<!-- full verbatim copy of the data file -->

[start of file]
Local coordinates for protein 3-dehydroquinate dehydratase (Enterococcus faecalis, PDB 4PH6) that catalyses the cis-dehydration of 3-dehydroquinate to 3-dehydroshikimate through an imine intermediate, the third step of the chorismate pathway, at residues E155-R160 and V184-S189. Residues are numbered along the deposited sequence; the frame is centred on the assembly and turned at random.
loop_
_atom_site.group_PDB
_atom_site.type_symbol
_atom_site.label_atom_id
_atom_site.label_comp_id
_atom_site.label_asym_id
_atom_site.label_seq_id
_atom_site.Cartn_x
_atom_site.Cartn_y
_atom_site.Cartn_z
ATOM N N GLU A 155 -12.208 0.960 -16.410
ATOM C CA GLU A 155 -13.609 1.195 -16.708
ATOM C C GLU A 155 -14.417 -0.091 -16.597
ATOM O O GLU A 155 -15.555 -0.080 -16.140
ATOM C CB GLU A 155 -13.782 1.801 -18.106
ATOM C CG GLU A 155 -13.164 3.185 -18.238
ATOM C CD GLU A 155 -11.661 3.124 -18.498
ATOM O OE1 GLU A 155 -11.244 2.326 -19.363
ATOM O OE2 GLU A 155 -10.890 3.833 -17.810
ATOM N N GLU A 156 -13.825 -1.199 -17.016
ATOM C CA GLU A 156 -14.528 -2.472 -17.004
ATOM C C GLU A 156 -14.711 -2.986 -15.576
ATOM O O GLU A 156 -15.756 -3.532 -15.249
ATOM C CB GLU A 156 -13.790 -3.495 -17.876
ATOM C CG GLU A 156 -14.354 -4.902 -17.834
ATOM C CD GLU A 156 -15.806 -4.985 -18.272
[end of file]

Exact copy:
Local coordinates for protein 3-dehydroquinate dehydratase (Enterococcus faecalis, PDB 4PH6) that catalyses the cis-dehydration of 3-dehydroquinate to 3-dehydroshikimate through an imine intermediate, the third step of the chorismate pathway, at residues E155-R160 and V184-S189. Residues are numbered along the deposited sequence; the frame is centred on the assembly and turned at random.
loop_
_atom_site.group_PDB
_atom_site.type_symbol
_atom_site.label_atom_id
_atom_site.label_comp_id
_atom_site.label_asym_id
_atom_site.label_seq_id
_atom_site.Cartn_x
_atom_site.Cartn_y
_atom_site.Cartn_z
ATOM N N GLU A 155 -12.208 0.960 -16.410
ATOM C CA GLU A 155 -13.609 1.195 -16.708
ATOM C C GLU A 155 -14.417 -0.091 -16.597
ATOM O O GLU A 155 -15.555 -0.080 -16.140
ATOM C CB GLU A 155 -13.782 1.801 -18.106
ATOM C CG GLU A 155 -13.164 3.185 -18.238
ATOM C CD GLU A 155 -11.661 3.124 -18.498
ATOM O OE1 GLU A 155 -11.244 2.326 -19.363
ATOM O OE2 GLU A 155 -10.890 3.833 -17.810
ATOM N N GLU A 156 -13.825 -1.199 -17.016
ATOM C CA GLU A 156 -14.528 -2.472 -17.004
ATOM C C GLU A 156 -14.711 -2.986 -15.576
ATOM O O GLU A 156 -15.756 -3.532 -15.249
ATOM C CB GLU A 156 -13.790 -3.495 -17.876
ATOM C CG GLU A 156 -14.354 -4.902 -17.834
ATOM C CD GLU A 156 -15.806 -4.985 -18.272